When Ghost in the Shell was released in 1995, the future technology of choice seemed to be virtual reality. The Star Trek universe had established the holodeck as a go-to future tech and Nintendo had launched the Virtual Boy to terrorize necks everywhere. However, the Ghost in the Shell world went in a different direction. Instead of replacing reality with virtual escapes, Ghost in the Shell tackled cybernetic enhancements, interconnected technology, and augmentation of reality in the faraway time of 2029.
In 2016, while virtual reality definitely exists, the setting of Ghost in the Shell is much more familiar. Cybernetic enhancements aren’t exactly common, but smartphones and apps may be the next best thing. The app of the moment, Pokemon Go, is a great example of the mainstream application of augmented reality. The quest to capture dozens upon dozens of virtual Pikachus seems frivolous, but it’s a meeting point of reality and millions upon millions of data interconnections.
These connections may not be taking place inside our brains, but smartphones and wearables have essentially become extensions of our bodies. Smartphones in particular have become so imperative to our daily life that separation from our devices has its own term, nomophobia, where an individual experiences overwhelming anxiety when away from their phone. We are now so used to having instant connections to information and communication that a dead battery feels like part of ourselves has been severed.
Augmented reality is being integrated into our lives through other devices as well. Google Glass may not have taken off, but the technology is still being implemented in other devices. Contact lenses, snowboard goggles, and heads up displays in cars are integrating augmented reality to improve user experiences. The technology is also being used as a teaching and care tool in medicine to enhance medical outcomes for patients.
This enhanced reality enables us to access limitless information from the all over the world in any language. We can use it to identify the plants in front of us, the stars and constellations in the sky, or translate signs in foreign languages. Thus, while catching virtual Pokemon may seem pretty far from a world of future-tech law enforcement, the technology behind is pushing us closer to that reality.
Augmented reality isn’t the only Ghost in the Shell-type technology present in our world. The central plot point of a hacker stealing people’s lives and memories in Ghost in the Shell reflects our reality of identity and other mass data theft. Of course in 2016, no one is hacking directly into your brain or taking over your actions [especially with your stylish tinfoil hat]. However, with the advent of social media we’ve started to store our pictures, videos, thoughts, and terrible terrible political opinions on-line. This explosion of social media has also lead to countless hacking [also “hacking”] incidents. These incidents can cause quite the uproar if targeted at the right person. As more official information is shared through these accounts, including from the President, the danger of unauthorized access to these networks grows. Much like the world of Ghost in the Shell, the security of these networks is becoming more vital to national and personal security.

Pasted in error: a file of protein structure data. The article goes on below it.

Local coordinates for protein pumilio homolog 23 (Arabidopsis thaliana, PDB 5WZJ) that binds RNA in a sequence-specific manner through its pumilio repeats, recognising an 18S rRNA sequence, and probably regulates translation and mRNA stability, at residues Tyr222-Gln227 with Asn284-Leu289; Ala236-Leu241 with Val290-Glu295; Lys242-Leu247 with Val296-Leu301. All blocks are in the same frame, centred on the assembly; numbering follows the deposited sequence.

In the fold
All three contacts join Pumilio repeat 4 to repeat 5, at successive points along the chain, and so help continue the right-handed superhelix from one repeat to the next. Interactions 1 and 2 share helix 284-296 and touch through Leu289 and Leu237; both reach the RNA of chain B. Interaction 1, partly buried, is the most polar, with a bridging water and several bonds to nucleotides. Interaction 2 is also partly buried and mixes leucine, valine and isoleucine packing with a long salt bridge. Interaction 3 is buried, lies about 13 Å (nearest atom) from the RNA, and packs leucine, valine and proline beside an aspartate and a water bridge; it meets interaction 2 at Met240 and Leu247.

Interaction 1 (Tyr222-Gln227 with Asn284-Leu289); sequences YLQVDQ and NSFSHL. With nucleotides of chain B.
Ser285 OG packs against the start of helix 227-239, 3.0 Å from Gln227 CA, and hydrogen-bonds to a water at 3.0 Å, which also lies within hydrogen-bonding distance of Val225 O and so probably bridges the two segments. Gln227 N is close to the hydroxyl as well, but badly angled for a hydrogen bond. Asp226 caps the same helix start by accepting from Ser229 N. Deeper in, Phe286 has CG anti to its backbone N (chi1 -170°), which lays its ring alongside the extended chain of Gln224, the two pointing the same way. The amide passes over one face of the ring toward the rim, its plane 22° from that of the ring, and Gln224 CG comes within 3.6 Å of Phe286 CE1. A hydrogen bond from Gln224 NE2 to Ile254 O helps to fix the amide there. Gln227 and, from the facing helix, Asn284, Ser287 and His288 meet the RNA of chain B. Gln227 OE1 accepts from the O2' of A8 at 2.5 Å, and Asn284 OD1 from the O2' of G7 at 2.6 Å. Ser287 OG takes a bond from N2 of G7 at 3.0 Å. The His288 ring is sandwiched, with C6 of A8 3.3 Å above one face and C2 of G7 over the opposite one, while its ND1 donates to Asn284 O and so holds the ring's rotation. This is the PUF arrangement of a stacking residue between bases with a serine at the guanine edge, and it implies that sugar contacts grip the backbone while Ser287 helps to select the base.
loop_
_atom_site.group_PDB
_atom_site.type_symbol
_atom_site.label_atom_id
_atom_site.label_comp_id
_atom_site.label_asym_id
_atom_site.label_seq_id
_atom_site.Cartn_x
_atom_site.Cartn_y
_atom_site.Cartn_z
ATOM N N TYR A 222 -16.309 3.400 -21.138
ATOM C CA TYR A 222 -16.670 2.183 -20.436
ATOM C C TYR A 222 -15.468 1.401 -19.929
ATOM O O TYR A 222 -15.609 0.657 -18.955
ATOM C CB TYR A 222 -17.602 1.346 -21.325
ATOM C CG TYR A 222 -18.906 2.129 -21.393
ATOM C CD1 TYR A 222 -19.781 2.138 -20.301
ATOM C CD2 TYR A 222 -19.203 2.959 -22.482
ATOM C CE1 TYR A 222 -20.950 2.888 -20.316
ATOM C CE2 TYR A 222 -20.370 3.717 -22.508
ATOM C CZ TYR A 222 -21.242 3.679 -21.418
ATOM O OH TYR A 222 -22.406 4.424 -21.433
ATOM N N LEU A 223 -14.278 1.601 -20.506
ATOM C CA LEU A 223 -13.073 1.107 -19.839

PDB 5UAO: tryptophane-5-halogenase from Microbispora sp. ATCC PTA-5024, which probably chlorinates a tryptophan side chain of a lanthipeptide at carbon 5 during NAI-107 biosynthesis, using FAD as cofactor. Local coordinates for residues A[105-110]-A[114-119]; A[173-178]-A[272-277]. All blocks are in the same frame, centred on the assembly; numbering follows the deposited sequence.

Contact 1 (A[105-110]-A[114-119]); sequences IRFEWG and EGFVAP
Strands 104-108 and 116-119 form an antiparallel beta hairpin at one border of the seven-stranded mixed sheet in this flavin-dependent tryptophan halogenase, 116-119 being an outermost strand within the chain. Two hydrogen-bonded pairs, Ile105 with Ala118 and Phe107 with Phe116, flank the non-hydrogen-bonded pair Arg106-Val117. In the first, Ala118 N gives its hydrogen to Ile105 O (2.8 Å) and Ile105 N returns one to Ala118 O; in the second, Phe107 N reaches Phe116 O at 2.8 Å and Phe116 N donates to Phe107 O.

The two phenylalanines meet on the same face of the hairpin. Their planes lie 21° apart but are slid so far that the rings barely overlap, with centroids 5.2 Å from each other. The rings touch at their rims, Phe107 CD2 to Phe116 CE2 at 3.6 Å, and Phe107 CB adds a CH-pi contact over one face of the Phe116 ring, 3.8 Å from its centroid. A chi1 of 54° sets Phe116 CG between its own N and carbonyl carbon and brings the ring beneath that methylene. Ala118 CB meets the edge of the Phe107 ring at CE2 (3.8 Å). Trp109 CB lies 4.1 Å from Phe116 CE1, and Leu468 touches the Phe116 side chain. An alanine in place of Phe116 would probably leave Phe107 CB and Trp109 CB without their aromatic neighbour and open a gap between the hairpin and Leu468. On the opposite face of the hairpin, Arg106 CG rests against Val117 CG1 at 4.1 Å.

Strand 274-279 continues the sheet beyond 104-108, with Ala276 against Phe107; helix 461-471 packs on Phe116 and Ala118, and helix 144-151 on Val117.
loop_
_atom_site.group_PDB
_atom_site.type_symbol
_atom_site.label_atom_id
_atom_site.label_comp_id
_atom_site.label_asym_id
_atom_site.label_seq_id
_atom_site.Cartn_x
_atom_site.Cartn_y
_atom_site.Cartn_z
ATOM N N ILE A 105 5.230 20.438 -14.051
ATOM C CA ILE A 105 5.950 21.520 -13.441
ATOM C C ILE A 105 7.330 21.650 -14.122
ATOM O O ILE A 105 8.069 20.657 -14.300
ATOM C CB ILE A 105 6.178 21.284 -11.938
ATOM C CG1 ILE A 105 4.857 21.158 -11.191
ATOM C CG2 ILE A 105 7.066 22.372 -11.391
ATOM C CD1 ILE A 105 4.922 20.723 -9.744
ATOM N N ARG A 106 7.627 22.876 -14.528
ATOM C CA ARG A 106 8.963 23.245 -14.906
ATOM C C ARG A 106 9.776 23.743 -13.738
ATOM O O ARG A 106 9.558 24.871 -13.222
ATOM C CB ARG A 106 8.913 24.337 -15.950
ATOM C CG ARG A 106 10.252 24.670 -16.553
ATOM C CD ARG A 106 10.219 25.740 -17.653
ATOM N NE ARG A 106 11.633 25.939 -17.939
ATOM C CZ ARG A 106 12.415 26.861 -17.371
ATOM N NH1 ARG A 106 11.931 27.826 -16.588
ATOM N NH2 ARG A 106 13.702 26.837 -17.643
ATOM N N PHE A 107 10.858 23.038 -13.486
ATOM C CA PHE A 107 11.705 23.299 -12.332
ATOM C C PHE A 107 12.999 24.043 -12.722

The internet of things also presents an interesting risk. Network capability is being added to standard objects in our life. The most popular application, thermostats, used this technology to improve energy efficiency and give users more information about their power consumption. These thermostats have become so popular that many power companies will offer rebates to customers who install them in their homes or offices. The popularity of devices like this led to an explosion of web connected devices. Today, you can purchase a garage door opener that alerts you when it’s left open, washers/dryers that alert you when loads are unbalanced, and doorbells that stream live video to your phone.
The usefulness of this technology is debatable, but it’s a fascinating world where someone can take over appliances in your home. Someone causing your washer to repeat the spin cycle may not seem too terrifying, but the ability for someone to shut down the smoke detectors and security cameras in your home from anywhere in the world is a real concern that doesn’t have a foolproof solution.
The world of 2016 isn’t quite the striking technological marvel of Ghost in the Shell, but we’re closing in on that vision rapidly. The fast pace of technological development will also lead to many of the same ethical and security concerns presented in Ghost in the Shell. Hopefully, our world comes up with slightly more diplomatic solutions than those undertaken by Section 9.